January 13, 2009 by Zack
This film may be this year’s “Pan’s Labyrinth”, or “Life is Beautiful”. A movie from overseas, directed by–oddly–Danny Boyle (“Sunshine”, “28 Days Later”, “Trainspotting”), that transcends where it’s from. Forget the subtitles, forget the fact that it takes place in Mumbai. This is a story about people that we’ve seen in our own backyards–even if they are tucked away in the bad neighborhoods. We’ve seen the rags-to-riches stories.
And like so many cases, we blur the lines between our heroes and our villains in stories about rising up. But the villains in this story are multiple, and at times, subtle heroes as well. The story centers around two brothers, Jamal and Salim–basically you’re classic Cain and Abel, Salim being the Cain character. He’s more violent, soulless, and has no problem taking the money while Jamal takes the path that’s more heartfelt and honest. But both want the same thing as they grow up together, through the slums of India, manipulating lazy tourists and taking advantage of their own bad luck–they want happiness. Jamal never forgets a girl that they allowed into their “posse”, though Salim wants her out of it since it seems to cloud the golden road that he’s trying to pave.
It turns out, though, Jamal is the one who winds up in the basket of riches, when he’s on the Indian version of “Who Wants to Be a Millionaire?”. But because of jealousy and envy, the host (who had won the most before our beloved protagonist), thinks the kid is cheating, and has him arrested.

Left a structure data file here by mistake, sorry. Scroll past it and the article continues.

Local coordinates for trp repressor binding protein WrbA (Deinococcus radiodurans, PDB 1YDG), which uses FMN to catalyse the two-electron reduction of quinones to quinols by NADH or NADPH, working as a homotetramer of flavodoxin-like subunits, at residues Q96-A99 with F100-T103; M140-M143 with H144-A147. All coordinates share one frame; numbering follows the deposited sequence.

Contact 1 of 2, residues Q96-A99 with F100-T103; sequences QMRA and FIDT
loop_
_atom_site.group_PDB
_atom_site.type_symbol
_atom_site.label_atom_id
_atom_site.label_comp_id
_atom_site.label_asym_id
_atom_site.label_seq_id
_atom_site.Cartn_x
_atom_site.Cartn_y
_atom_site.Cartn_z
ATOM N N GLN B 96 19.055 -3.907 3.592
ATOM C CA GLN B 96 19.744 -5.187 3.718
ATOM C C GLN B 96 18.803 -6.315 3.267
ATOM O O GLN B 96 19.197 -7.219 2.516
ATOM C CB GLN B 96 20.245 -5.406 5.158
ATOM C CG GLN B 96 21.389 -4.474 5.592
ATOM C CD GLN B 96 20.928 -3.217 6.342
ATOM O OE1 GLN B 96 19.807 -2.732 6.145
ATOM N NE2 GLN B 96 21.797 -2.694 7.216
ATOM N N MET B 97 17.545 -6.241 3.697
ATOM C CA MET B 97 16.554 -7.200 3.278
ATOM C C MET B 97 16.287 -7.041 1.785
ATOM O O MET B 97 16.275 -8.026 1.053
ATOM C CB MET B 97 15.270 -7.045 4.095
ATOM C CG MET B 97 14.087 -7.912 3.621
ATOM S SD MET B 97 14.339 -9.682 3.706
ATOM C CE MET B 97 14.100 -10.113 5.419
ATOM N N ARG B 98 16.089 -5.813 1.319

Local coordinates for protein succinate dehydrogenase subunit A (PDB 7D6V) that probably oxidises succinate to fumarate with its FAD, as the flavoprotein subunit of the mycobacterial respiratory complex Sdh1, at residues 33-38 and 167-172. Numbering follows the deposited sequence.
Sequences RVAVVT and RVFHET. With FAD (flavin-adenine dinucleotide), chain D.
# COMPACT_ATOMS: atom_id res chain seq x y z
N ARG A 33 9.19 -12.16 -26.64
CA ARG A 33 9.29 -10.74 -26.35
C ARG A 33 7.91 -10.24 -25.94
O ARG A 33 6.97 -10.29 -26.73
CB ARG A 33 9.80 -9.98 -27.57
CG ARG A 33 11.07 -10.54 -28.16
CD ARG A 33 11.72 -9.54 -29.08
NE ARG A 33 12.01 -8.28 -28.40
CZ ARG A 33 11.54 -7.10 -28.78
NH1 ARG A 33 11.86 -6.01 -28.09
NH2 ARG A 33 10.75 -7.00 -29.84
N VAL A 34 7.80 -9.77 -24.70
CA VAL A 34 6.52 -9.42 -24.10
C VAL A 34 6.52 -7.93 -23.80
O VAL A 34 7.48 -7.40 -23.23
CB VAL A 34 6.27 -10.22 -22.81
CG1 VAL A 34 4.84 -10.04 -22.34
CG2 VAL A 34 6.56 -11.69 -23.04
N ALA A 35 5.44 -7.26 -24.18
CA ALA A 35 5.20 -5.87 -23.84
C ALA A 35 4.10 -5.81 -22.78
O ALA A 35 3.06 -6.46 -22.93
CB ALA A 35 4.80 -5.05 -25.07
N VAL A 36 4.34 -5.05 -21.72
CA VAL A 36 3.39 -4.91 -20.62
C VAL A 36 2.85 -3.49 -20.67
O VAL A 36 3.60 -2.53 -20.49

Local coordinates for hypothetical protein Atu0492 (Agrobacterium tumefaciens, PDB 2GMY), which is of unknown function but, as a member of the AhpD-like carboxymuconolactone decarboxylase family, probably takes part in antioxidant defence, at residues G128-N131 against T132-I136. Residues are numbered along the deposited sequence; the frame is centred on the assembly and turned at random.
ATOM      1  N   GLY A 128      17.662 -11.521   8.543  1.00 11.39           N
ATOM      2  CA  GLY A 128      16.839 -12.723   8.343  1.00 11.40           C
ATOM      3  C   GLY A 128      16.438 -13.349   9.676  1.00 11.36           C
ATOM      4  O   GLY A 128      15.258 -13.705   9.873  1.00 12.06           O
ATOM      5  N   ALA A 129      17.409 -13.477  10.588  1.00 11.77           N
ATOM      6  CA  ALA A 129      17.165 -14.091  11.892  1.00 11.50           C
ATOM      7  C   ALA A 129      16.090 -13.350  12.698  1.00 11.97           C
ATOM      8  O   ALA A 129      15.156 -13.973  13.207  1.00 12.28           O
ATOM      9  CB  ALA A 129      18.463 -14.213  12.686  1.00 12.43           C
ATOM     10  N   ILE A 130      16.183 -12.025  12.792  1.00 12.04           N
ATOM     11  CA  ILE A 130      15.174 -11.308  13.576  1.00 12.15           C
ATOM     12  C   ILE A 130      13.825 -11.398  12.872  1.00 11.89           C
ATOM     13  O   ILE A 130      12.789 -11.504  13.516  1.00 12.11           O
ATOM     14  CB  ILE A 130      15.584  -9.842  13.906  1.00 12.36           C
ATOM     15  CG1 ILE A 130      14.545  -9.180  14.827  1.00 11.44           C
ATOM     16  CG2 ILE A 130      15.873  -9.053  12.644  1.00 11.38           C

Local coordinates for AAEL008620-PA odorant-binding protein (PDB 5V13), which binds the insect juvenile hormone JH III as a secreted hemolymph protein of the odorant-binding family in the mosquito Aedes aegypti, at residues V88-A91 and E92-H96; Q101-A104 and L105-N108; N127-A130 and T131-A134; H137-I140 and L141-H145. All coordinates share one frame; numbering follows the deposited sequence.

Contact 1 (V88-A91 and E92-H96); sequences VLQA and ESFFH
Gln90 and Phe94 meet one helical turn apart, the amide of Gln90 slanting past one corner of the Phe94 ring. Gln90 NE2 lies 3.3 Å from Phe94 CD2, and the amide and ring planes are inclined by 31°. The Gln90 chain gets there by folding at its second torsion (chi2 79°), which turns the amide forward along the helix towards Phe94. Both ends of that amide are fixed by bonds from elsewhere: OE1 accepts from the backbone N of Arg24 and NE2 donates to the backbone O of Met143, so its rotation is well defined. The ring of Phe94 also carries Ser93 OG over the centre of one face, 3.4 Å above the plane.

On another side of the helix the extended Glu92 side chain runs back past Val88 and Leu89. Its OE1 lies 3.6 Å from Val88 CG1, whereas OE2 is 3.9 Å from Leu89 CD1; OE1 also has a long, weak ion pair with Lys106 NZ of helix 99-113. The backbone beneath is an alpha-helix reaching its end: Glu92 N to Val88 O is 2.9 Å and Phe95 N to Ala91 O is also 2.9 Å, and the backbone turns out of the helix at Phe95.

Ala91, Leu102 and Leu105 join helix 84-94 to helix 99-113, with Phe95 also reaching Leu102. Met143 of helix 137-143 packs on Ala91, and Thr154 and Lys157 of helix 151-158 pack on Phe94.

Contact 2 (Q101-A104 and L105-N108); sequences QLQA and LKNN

That’s basically where the narrative’s heart and core is. The movie weaves in and out of the past and present, of Jamal and Salim’s modest beginnings, to their adolescent lives where things get a little stickier, and illustrates a side of life in India that maybe we Americans don’t always see (India’s got their own version of South Central, for example). But by the time of the climax of the film, we get a good idea of what this film is about:
It’s simply about destiny, and there are two kinds of destiny that is illustrated through the characters of Salim and Jamal. There’s the destiny that fate gives us, and there’s the destiny that we make ourselves. Obviously the former sometimes helps the latter. But, in the case of Salim, there is the case of being the victim of the latter–while in the case of Jamal, there’s the hero buried deep in the former. Or maybe it’s a bit of both.
Either way, this film hits on all cylinders when it comes to character development, and by the time we get to the final question for our guy, Jamal, on the “Millionaire” show, we can’t help but root for the guy–and we want destiny to work out for him.
This is simply one of the best executed films of the year, and it deserves the accolades it is getting. It should get some awards, and it will–but it shouldn’t be forgotten. This isn’t merely a flavor of the month. This is a film to cherish, even if some of the logic seems a bit forced. Remember, this is just a movie.